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Massive Gas Blobs and Neutron Binaries [XMM telescope]

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posted on Jul, 1 2011 @ 11:07 AM
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www.skyandtelescope.com...
A neutron star in the Scutum-Crux Arm of the Milky Way recently flared to 10,000 times its original brightness after being bombarded by gas from its companion star. The outburst was seen in X-rays during an observation on March 15, 2010...



The 4-hour-long flaring occurred as the neutron star absorbed a blob of gas that blew out of its companion star...

This was a huge bullet of gas that the star shot out...
(bolding mine)
These comments seem to allude that the neutron star just happened to be in the right place at the right time.

At the risk of showing my ignorance I'm wondering if wouldn't be more complicit in the interaction . i.e. pulling or attracting the gas from the giant rather than just being a coincidental recipient.

Anyhoo... just an quirky question I thought I'd throw out .

Interesting the way the the neutron seems to grab then dispell the gas.
X MM-Newton_Clump animation

a blob of gas -10 to the 16th power tons of mass - seems pretty impressive.
edit on Fri Jul 1 2011 by Jbird because: (no reason given)




posted on Jul, 1 2011 @ 02:12 PM
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Could it be similar to a charged gas in a flourescent light?
when the halo of gas covers the object it flares the brightes and fades as it passes...no?like the gas is activated to glow or incandess for that period.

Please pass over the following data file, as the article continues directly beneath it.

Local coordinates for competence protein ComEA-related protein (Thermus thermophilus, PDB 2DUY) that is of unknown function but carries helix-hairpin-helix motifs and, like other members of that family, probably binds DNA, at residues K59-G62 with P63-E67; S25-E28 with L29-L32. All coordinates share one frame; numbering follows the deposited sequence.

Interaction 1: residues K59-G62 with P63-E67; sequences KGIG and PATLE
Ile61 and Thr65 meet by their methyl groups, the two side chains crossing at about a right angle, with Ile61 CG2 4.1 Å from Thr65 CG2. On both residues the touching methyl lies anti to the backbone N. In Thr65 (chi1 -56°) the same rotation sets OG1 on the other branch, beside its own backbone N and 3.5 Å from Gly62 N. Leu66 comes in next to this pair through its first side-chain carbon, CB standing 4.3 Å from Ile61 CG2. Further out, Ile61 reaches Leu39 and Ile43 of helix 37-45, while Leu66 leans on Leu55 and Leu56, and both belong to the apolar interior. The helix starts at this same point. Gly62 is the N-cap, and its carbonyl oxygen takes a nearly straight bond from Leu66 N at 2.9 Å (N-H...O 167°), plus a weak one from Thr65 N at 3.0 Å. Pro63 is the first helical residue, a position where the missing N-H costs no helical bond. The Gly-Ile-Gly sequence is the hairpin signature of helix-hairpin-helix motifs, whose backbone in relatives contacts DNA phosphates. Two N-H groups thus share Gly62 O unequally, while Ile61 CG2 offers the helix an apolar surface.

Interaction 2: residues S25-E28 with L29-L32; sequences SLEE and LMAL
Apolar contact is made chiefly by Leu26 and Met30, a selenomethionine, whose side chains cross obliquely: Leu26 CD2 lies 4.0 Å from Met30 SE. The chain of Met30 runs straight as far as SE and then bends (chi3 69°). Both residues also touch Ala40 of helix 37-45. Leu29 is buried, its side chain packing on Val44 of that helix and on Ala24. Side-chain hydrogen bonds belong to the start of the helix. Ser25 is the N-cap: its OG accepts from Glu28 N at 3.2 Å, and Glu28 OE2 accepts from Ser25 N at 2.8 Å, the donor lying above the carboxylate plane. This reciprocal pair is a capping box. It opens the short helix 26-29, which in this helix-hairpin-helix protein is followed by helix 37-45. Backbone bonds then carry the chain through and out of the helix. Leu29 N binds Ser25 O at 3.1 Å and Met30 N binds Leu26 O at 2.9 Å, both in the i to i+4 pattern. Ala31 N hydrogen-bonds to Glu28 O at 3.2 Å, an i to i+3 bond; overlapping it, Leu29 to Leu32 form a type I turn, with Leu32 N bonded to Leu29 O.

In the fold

posted on Jul, 1 2011 @ 09:22 PM
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reply to post by stirling
 


Awesome analysis, I've heard the same from some other theorists actually. Not much more to add except to say I agree.
Star for you!



posted on Jul, 2 2011 @ 05:36 PM
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reply to post by stirling
 

I think I understand what you're saying about the 'flare up' as the matter encounters and is then converted and expelled by the neutron star.


My main question though is more about whether the neutron star (especially as close as it appears to the companion) actually helps initiate or direct the flow as opposed to just passively being in the way.

Just seems the density associated with a neutron star would make it more than a bystander.

Not a big deal just a passing thought I had as I was reading the article.

Thanks guys.

edit on Sat Jul 2 2011 by Jbird because: typo



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